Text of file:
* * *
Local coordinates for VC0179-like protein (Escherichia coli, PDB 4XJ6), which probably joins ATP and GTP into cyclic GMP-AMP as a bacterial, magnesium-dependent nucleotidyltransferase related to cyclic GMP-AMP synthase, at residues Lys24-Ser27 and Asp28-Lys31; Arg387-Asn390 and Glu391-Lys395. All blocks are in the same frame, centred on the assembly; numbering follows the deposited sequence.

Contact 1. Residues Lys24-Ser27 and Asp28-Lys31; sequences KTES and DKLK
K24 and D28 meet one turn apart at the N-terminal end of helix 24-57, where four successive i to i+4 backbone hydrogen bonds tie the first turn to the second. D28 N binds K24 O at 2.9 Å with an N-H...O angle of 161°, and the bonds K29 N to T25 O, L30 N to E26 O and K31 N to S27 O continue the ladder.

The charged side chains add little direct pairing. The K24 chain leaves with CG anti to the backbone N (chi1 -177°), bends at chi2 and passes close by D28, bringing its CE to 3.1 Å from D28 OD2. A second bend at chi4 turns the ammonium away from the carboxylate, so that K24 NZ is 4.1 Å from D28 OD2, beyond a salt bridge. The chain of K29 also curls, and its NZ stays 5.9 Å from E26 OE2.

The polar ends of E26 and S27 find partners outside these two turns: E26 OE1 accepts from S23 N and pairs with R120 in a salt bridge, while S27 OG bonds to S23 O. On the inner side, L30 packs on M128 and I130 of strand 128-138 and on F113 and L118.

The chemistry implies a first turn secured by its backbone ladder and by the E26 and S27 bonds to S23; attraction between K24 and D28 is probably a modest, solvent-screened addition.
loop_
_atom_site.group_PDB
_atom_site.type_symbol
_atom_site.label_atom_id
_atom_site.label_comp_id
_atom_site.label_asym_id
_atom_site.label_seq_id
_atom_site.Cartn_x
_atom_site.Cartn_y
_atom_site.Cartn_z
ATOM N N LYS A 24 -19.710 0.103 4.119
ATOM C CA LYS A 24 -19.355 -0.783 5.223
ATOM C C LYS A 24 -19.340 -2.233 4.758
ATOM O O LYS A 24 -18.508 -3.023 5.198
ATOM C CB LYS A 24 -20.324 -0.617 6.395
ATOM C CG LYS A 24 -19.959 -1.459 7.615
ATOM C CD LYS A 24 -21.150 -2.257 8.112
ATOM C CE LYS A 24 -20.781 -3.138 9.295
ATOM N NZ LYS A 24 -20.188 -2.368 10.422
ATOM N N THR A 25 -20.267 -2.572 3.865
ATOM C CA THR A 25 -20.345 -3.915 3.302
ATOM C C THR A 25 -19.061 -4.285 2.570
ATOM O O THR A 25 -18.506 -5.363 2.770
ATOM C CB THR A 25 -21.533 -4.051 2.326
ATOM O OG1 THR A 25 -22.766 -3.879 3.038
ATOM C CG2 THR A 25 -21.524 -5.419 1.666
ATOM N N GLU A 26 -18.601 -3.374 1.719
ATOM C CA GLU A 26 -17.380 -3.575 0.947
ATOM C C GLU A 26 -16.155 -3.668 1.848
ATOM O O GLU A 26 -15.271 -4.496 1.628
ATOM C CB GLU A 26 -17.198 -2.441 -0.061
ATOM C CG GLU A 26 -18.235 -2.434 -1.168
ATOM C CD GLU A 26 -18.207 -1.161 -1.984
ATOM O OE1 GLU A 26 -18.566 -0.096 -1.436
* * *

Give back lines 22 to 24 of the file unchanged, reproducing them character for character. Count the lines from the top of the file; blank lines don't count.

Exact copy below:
ATOM C CG LYS A 24 -19.959 -1.459 7.615
ATOM C CD LYS A 24 -21.150 -2.257 8.112
ATOM C CE LYS A 24 -20.781 -3.138 9.295